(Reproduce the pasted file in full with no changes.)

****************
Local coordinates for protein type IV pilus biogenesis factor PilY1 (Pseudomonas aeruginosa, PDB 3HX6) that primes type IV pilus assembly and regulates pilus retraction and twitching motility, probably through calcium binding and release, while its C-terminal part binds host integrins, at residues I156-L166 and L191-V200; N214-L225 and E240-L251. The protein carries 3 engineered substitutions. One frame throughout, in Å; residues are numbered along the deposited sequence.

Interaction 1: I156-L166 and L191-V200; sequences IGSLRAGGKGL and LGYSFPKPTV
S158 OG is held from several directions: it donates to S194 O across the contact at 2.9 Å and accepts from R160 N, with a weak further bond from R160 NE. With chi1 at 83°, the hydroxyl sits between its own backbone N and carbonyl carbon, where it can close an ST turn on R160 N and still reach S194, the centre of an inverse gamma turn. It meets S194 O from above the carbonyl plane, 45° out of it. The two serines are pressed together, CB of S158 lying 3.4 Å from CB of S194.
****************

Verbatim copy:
Local coordinates for protein type IV pilus biogenesis factor PilY1 (Pseudomonas aeruginosa, PDB 3HX6) that primes type IV pilus assembly and regulates pilus retraction and twitching motility, probably through calcium binding and release, while its C-terminal part binds host integrins, at residues I156-L166 and L191-V200; N214-L225 and E240-L251. The protein carries 3 engineered substitutions. One frame throughout, in Å; residues are numbered along the deposited sequence.

Interaction 1: I156-L166 and L191-V200; sequences IGSLRAGGKGL and LGYSFPKPTV
S158 OG is held from several directions: it donates to S194 O across the contact at 2.9 Å and accepts from R160 N, with a weak further bond from R160 NE. With chi1 at 83°, the hydroxyl sits between its own backbone N and carbonyl carbon, where it can close an ST turn on R160 N and still reach S194, the centre of an inverse gamma turn. It meets S194 O from above the carbonyl plane, 45° out of it. The two serines are pressed together, CB of S158 lying 3.4 Å from CB of S194.